Week of November 16, 2003
We left Puerto Escondido and headed along the coast until we decided to stop at what we thought to be a uninteresting place called Tehuantepec (Tay-who-wan-tay-peck). We were turned away from our first attempt at an RV Park by a manager that saw U$A and wanted way too much for a minimal place to stay. We were trying to pinpoint a second "trailer park" when we saw this huge bus with "British Columbia" license plates and decided to follow it. As it turned out, the bus's occupants were in the same quandary as we...where can we park for the night?
The "trailer park" was not yet open for the season so we conspired to stay in the small church parking lot. After gifting the church's caretaker with a "donation", we parked Cindy next to Bob the bus (and his owners, David and Annamarie Beardsell and their two daughters, Lara and Tessa). Since we were a little unprepared for not having some amenities around us, we joined forces and came up with a dinner consisting of shrimp, sausage and tomatoes covered with a fantastic white sauce over pasta, freshly made by David. We were all still a bit frazzled by the enduring of 80+mph winds upon entering the Tehuantepec area; however, a few cold beers and the winds and the related damage (David lost his solar panel and almost his awning, and we sacrificed a light cover and some of our nerves) were left to worry about another day.
Bob's family was heading to Puerto Escondido where they will learn Spanish and continue traveling into the Yucatan. Annamarie and David are "home schooling" Lara and Tessa and by the conversations we had with these two girls, they are absolutely the better for it. Their hope is to spend 10 months traveling and return to Canada (Kamloops, B.C.). Gerson made sure that I got their address so we can stay in touch with this adventurous family (and our staying in touch has nothing to do with the fact that David is in the beer brewing business!). Bob behaved and Cindy enjoyed the company for the night. Who knows, maybe there will be a second date.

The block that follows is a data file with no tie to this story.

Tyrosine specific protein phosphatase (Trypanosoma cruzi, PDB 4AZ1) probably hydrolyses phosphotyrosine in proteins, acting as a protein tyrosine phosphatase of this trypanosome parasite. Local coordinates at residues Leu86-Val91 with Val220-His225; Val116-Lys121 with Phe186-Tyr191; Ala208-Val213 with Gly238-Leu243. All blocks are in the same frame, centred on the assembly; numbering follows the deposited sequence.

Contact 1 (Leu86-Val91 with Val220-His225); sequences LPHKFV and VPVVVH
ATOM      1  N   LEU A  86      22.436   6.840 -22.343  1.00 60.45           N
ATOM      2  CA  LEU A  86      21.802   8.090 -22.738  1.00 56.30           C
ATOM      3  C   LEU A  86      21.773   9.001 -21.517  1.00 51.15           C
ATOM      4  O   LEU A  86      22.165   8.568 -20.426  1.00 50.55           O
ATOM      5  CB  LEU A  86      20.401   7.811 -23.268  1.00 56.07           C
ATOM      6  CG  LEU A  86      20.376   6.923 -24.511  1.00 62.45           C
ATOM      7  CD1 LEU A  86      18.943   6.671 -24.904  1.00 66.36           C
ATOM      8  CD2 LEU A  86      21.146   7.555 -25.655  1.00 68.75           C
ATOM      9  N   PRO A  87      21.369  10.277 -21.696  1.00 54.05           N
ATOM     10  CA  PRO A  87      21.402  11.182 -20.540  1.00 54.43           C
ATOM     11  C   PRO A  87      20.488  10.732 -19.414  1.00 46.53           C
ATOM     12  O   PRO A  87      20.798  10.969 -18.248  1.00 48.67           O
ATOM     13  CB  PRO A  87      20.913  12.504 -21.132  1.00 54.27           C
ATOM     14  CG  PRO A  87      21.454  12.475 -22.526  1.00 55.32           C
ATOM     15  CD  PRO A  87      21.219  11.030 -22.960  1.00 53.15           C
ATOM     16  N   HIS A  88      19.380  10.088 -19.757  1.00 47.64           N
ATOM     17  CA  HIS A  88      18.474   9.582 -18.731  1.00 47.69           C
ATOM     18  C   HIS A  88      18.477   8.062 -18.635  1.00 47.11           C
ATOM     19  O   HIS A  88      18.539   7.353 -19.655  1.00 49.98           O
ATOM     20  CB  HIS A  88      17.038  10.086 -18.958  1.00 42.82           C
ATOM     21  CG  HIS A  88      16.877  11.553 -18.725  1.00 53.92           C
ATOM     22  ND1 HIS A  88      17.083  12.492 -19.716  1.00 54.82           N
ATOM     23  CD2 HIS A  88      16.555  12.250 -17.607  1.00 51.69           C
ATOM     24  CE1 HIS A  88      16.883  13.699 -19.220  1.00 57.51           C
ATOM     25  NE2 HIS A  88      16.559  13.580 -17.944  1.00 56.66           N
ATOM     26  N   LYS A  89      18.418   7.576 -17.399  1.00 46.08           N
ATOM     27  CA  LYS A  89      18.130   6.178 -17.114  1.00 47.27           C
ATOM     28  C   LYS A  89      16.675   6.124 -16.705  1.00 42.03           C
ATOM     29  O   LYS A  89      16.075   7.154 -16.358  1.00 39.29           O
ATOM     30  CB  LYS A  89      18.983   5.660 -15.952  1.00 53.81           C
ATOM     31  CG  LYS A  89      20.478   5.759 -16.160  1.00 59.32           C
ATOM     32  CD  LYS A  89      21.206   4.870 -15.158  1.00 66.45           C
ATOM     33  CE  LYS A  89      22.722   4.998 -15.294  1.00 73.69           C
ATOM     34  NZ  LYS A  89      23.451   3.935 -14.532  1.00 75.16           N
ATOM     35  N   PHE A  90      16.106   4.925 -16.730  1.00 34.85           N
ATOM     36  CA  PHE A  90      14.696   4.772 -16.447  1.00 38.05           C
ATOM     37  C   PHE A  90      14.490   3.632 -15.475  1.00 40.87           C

Well, not being content with jockeying once over the Sierra mountains, we decided to do it again for fun. On our way into the Yucatan, we made several "ruinous" stops along the way. Seeing as Mexico has hundreds of pyramids and palaces, it is difficult for the vehicular traveler to ignore the opportunity of walking in the footsteps of these creative and mystifying peoples.
OK, I will tell you right now...there will be mucho pictures of ruins. Each city or ruin has its own character and its own distinctive style and if you look closely at the pictures, you will notice the differences and the uniqueness of each place. After nine ruins thus far, we are still in awe of these exquisite examples of the creativity and the tenacity of these various peoples.
Palenque. One of the more popular ruins, Palenque (pa-lain-key) was inhabited as early as 300 B.C. During 300-900 A.D, the ancient Maya city was a ceremonial center for the high priests and the civilization peaked at around A.D. 600-700. When the city was rediscovered in the 1840's, the jungle was doing its best to reclaim the ruins as the city was buried under centuries of accumulated earth and a thick canopy of jungle.
Just a few traveling pictures:
We followed up Palenque with two more ruins, Kabah and Uxmal (Ka-baw and Oosh-mall). Kabah is a relatively small ruin but fantastic in its ornate plaster detail. The main palace had 32 rooms and Kabah is most known for its unique Palace of Masks. This palace has a repeated pattern of 250 masks of the rain god Chaac, each one with curling remnants of Chaac's elephant-trunk-like nose.
In the 2nd picture below, note the building way off in the distance in the upper left corner. That is a hotel. I thought it interesting to view buildings well over 1000 years old and a new hotel, across the tree tops. Does anyone want to take bets on which building will be around in 1000 more years?
Just a side note. It is estimated that thousands more buildings are undiscovered within the Yucatan jungle. Standing atop of the Gran Piramide, we could see what looked to be at least five more "mounds" or pyramid-like shapes. We were told that those and many, many others are visible from the Gran Piramide. Keep in mind that these buildings took one to 10 generations to build! Also, look closely at the walls of Kabah and Uxmal, you will not see much mortar. These blocks (both structural and decorative facade) were hand-hewn and fit into place.